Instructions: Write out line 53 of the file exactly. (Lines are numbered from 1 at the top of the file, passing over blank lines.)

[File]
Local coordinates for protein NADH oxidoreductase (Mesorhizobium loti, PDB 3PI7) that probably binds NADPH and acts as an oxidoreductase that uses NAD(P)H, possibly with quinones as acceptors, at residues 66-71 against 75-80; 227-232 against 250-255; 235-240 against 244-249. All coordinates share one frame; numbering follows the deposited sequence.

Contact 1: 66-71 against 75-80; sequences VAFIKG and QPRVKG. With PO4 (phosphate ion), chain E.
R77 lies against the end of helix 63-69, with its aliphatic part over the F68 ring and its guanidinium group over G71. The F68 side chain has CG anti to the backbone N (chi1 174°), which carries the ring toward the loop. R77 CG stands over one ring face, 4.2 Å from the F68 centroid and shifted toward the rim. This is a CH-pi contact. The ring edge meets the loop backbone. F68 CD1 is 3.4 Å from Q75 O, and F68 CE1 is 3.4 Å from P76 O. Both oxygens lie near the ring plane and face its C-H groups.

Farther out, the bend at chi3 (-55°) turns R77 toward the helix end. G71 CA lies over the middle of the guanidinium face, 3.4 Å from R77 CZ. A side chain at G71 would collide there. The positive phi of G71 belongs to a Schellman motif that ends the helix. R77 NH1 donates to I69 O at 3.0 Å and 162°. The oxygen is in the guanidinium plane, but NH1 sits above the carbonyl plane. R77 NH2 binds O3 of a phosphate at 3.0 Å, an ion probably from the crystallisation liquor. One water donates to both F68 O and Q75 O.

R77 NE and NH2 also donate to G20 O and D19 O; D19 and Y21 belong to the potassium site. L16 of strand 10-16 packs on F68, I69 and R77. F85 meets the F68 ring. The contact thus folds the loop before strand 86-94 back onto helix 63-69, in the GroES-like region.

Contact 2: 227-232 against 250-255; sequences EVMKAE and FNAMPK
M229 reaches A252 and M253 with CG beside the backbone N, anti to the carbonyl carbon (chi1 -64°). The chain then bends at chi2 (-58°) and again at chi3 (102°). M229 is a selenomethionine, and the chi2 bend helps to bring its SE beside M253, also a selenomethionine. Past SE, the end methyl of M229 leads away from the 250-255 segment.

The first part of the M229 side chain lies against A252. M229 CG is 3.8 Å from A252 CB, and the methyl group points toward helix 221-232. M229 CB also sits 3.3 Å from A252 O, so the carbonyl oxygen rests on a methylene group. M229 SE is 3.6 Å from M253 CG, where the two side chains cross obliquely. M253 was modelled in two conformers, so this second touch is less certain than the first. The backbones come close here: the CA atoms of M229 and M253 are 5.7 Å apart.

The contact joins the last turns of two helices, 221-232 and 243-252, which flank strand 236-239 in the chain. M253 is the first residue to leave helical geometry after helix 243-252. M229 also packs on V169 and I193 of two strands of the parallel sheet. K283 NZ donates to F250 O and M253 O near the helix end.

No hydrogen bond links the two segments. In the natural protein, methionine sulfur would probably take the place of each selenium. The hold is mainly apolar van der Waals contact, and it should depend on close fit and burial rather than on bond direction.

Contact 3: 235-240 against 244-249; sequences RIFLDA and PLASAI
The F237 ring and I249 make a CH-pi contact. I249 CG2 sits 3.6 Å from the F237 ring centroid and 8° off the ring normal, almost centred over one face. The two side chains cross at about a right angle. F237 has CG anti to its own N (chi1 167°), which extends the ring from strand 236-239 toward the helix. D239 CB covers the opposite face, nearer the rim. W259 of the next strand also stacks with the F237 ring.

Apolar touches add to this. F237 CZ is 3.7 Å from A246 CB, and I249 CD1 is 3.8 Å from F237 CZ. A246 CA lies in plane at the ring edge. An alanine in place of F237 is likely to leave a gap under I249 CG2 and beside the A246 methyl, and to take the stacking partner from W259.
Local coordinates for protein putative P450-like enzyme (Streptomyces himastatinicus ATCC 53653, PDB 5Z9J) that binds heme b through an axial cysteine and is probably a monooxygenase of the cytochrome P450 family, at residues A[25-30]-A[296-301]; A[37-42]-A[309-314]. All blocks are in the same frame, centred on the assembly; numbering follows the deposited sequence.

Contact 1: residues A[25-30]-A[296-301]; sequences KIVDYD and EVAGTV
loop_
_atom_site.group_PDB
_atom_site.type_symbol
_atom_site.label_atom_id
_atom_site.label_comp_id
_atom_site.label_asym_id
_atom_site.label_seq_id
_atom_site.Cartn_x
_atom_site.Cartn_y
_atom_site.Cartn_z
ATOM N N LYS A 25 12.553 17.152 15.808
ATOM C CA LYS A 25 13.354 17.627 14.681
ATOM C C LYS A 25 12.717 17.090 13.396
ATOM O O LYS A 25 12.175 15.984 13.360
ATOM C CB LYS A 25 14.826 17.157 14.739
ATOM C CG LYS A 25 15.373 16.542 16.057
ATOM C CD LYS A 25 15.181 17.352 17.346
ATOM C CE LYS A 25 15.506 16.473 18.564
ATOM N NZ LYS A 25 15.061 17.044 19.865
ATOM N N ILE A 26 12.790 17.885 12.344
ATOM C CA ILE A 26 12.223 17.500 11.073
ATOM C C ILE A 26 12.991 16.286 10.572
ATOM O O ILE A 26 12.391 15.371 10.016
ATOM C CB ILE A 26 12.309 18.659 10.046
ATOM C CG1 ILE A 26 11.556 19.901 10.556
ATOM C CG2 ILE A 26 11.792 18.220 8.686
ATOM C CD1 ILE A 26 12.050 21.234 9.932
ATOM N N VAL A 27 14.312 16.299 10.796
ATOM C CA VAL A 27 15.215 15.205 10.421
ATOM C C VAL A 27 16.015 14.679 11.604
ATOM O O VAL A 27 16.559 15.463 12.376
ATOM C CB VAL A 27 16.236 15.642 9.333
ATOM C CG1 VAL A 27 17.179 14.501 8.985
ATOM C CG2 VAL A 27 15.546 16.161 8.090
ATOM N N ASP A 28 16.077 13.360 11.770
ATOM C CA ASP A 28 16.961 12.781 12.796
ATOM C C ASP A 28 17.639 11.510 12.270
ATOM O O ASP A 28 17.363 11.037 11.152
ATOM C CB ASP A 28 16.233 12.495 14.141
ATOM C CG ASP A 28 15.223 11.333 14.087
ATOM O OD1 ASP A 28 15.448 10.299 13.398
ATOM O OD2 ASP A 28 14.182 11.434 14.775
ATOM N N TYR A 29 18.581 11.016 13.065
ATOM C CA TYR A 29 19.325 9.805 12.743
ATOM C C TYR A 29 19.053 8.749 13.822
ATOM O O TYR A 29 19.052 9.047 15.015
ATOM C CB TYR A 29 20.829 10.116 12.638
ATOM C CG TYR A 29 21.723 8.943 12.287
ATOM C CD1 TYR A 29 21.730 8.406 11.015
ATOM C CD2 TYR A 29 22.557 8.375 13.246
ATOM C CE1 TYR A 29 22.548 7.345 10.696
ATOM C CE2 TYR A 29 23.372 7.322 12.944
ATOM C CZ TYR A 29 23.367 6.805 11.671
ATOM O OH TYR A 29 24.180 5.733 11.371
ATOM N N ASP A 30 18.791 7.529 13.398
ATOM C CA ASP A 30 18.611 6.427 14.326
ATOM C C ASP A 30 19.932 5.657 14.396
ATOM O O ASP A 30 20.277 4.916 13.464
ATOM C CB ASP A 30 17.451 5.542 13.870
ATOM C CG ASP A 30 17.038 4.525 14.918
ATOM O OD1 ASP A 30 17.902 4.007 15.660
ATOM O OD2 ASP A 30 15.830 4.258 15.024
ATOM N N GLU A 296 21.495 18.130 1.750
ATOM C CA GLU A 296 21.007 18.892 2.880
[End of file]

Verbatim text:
ATOM O O ASP A 28 17.363 11.037 11.152